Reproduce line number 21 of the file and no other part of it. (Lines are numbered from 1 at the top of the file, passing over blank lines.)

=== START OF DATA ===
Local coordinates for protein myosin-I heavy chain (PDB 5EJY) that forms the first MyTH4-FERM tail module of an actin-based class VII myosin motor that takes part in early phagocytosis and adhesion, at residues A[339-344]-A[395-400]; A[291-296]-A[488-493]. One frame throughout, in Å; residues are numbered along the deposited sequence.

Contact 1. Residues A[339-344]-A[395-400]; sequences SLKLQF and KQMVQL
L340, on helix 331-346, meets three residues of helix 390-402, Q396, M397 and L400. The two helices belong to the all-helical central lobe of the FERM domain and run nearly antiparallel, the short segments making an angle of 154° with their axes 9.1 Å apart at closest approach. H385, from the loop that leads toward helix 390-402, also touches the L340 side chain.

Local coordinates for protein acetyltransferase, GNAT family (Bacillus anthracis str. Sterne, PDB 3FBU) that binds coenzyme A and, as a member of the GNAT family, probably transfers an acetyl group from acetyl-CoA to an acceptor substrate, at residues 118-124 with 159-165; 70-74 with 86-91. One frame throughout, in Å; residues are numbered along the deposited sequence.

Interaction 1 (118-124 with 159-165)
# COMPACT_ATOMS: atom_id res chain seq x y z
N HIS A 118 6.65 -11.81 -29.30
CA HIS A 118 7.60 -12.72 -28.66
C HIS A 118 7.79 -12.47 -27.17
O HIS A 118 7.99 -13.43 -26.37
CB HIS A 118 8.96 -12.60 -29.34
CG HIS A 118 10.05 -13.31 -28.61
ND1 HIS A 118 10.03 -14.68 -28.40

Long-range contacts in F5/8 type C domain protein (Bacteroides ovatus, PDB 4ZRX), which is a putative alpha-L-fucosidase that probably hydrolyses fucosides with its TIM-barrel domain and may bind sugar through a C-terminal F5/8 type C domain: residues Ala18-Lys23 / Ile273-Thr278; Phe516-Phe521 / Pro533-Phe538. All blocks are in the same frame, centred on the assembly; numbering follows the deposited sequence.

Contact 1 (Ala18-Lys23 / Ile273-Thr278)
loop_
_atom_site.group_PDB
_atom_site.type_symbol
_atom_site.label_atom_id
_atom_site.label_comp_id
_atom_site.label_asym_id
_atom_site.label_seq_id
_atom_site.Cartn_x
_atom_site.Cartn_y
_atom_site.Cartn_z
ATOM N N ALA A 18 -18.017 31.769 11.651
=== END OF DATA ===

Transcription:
_atom_site.label_asym_id